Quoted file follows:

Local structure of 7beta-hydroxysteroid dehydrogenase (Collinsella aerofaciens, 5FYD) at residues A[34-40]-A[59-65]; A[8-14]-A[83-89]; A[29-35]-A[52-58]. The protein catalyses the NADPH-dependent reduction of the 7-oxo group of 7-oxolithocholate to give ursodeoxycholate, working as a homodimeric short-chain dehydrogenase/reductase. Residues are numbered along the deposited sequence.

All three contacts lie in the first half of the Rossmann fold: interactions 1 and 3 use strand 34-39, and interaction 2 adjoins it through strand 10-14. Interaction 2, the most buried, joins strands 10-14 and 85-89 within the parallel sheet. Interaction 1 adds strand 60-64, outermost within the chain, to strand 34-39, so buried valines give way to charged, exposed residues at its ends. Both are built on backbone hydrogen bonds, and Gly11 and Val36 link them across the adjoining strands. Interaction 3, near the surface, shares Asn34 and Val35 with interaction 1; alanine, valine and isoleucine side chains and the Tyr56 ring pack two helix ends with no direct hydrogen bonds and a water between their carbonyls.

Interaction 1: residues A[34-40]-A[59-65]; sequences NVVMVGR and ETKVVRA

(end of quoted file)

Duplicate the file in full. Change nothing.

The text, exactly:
Local structure of 7beta-hydroxysteroid dehydrogenase (Collinsella aerofaciens, 5FYD) at residues A[34-40]-A[59-65]; A[8-14]-A[83-89]; A[29-35]-A[52-58]. The protein catalyses the NADPH-dependent reduction of the 7-oxo group of 7-oxolithocholate to give ursodeoxycholate, working as a homodimeric short-chain dehydrogenase/reductase. Residues are numbered along the deposited sequence.

All three contacts lie in the first half of the Rossmann fold: interactions 1 and 3 use strand 34-39, and interaction 2 adjoins it through strand 10-14. Interaction 2, the most buried, joins strands 10-14 and 85-89 within the parallel sheet. Interaction 1 adds strand 60-64, outermost within the chain, to strand 34-39, so buried valines give way to charged, exposed residues at its ends. Both are built on backbone hydrogen bonds, and Gly11 and Val36 link them across the adjoining strands. Interaction 3, near the surface, shares Asn34 and Val35 with interaction 1; alanine, valine and isoleucine side chains and the Tyr56 ring pack two helix ends with no direct hydrogen bonds and a water between their carbonyls.

Interaction 1: residues A[34-40]-A[59-65]; sequences NVVMVGR and ETKVVRA